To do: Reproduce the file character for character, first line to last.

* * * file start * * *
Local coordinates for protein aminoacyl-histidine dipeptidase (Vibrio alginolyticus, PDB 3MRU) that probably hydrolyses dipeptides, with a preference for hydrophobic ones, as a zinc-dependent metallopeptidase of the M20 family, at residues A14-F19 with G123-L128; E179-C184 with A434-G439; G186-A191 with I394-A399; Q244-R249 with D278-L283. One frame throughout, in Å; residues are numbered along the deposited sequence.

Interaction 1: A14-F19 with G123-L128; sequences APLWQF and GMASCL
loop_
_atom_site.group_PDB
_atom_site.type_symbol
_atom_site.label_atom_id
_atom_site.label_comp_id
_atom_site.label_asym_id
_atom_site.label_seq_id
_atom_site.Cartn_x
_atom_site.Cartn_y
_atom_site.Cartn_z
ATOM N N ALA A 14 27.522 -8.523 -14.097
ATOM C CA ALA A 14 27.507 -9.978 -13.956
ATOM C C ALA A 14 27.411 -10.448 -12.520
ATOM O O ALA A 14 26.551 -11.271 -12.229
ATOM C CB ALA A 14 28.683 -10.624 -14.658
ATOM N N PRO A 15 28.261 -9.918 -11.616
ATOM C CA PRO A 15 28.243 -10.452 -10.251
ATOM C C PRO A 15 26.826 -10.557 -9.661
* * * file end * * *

Local coordinates for protein aminoacyl-histidine dipeptidase (Vibrio alginolyticus, PDB 3MRU) that probably hydrolyses dipeptides, with a preference for hydrophobic ones, as a zinc-dependent metallopeptidase of the M20 family, at residues A14-F19 with G123-L128; E179-C184 with A434-G439; G186-A191 with I394-A399; Q244-R249 with D278-L283. One frame throughout, in Å; residues are numbered along the deposited sequence.

Interaction 1: A14-F19 with G123-L128; sequences APLWQF and GMASCL
loop_
_atom_site.group_PDB
_atom_site.type_symbol
_atom_site.label_atom_id
_atom_site.label_comp_id
_atom_site.label_asym_id
_atom_site.label_seq_id
_atom_site.Cartn_x
_atom_site.Cartn_y
_atom_site.Cartn_z
ATOM N N ALA A 14 27.522 -8.523 -14.097
ATOM C CA ALA A 14 27.507 -9.978 -13.956
ATOM C C ALA A 14 27.411 -10.448 -12.520
ATOM O O ALA A 14 26.551 -11.271 -12.229
ATOM C CB ALA A 14 28.683 -10.624 -14.658
ATOM N N PRO A 15 28.261 -9.918 -11.616
ATOM C CA PRO A 15 28.243 -10.452 -10.251
ATOM C C PRO A 15 26.826 -10.557 -9.661